Twice each year, once in January and again in May, Gov. Jerry Brown warns Californians that the economic prosperity their state has enjoyed in recent years won’t last forever.

Brown attaches his admonishments to the budgets he proposes to the Legislature – the initial one in January and a revised version four months later.

Brown’s latest, issued last May, cited uncertainty about turmoil in the national government, urged legislators to “plan for and save for tougher budget times ahead,” and added:

“By the time the budget is enacted in June, the economy will have finished its eighth year of expansion – only two years shorter than the longest recovery since World War II. A recession at some point is inevitable.”

It’s certain that Brown will renew his warning next month. Implicitly, he may hope that the inevitable recession he envisions will occur once his final term as governor ends in January, 2019, because it would, his own financial advisers believe, have a devastating effect on the state budget.

A new report from the federal Bureau of Economic Analysis, however, hints that the downturn may have already started.

The BEA releases state-by-state economic data each quarter and its reports for the first and second quarters of 2017 are not good news for California.

Last year was a very good one for the state’s economy. The 3.3 percent gain in economic output in 2016 was more than double that of the nation as a whole and one of the highest of any state.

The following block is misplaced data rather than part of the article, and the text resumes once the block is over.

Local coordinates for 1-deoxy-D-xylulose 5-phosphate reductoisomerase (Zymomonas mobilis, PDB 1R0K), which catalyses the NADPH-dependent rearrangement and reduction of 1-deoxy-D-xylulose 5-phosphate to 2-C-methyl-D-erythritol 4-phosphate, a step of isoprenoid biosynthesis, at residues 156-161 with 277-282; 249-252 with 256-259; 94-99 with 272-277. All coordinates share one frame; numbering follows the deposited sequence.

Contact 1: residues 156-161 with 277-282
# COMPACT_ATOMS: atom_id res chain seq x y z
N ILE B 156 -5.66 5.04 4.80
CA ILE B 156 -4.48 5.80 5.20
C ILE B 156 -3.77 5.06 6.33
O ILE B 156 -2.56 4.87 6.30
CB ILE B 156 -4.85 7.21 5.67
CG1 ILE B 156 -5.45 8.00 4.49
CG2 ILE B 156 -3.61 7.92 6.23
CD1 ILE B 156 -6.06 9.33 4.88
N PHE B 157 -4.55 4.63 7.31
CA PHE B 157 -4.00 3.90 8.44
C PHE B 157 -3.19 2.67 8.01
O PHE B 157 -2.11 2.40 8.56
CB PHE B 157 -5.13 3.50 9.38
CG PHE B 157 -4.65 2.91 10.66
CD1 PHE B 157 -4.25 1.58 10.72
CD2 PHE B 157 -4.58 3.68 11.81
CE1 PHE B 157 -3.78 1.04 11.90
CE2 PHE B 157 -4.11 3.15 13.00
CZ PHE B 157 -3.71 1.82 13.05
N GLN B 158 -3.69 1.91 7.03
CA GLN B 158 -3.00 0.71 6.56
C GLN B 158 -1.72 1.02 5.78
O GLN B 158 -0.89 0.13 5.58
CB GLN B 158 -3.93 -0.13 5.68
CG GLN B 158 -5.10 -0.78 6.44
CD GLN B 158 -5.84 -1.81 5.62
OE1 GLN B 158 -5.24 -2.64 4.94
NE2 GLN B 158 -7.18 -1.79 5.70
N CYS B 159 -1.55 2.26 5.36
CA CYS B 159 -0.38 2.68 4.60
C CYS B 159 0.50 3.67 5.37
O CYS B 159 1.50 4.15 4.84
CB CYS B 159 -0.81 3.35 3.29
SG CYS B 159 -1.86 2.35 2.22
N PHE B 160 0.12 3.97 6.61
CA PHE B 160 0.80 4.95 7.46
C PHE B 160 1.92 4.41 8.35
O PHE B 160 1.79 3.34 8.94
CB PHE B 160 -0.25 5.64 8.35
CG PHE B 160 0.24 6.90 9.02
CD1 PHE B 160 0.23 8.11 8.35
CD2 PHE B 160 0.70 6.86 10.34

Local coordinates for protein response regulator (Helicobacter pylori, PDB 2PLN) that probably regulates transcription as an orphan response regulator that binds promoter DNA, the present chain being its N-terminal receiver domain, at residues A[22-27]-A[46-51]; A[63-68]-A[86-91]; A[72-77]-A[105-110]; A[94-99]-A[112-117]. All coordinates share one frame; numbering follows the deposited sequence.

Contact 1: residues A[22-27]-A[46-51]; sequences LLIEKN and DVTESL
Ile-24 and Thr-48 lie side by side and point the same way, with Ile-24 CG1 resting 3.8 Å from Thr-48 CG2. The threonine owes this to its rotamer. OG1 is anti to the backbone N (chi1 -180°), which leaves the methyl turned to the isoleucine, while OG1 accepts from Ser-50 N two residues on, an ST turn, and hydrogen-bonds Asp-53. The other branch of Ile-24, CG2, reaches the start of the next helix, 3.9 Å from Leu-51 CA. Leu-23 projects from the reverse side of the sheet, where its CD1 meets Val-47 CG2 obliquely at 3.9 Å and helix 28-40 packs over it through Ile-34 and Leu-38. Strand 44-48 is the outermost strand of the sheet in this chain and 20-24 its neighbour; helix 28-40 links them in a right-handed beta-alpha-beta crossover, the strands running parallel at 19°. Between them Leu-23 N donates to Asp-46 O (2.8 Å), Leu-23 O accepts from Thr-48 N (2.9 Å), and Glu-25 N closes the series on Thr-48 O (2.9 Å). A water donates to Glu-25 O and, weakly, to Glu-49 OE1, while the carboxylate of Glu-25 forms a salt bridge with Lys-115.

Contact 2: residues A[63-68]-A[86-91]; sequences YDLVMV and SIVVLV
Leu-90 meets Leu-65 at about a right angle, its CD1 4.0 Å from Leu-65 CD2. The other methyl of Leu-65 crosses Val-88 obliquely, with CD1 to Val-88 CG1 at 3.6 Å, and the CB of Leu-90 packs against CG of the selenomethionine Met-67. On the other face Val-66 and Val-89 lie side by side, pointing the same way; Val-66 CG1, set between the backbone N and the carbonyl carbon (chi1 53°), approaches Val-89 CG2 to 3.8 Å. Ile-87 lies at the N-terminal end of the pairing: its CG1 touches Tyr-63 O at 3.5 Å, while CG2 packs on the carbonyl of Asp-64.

However, California stumbled during the first half of 2017. California’s increase was an anemic six tenths of one percent in the first quarter compared to the same period of 2016, and 2.1 percent in the second quarter, well below the national rate and ranking 35th in the nation.

The report revealed that almost every one of California’s major sectors fell behind national trends in the second quarter, with the most conspicuous laggard being manufacturing.

The only big California sector showing robust health was “information,” reflecting the unfortunate truism that the Silicon Valley-centered technology industry continues to prop up an otherwise lackluster overall economy.

It may be only a hiccup in California’s $2.6 trillion economy, the fifth or sixth largest in the world were it a nation. But maybe not.

Were the oft-predicted recession to finally hit, the most obvious effect would be on the state budget. It is highly dependent on income taxes paid by a handful of high-income Californians, particularly on their investment gains and particularly in the tech-heavy San Francisco Bay area.

The last recession a decade ago revealed just how that dependency backfires in recession.

The state is even more dependent now, thanks to voter-approved increases in marginal tax rates, so a new recession would have even harsher fiscal effects.

However, the impact would not be confined to the budget. We could see unemployment, which has been at record-low levels recently, skyrocket as it did a decade ago with collateral impacts on housing, retail sales and virtually every other economic activity.

We would also see a new debate over whether California’s high taxes, high labor and housing costs and high levels of regulation have, as critics allege, made the state less attractive to job-creating investment and more vulnerable to recession.

Will it happen? Yes. A recession is inevitable as Brown warns. What we don’t know is when and whether it would seriously impact the high-tech industry. It is so vital to California’s overall economic health that were it to falter, an otherwise mild recession could be devastating.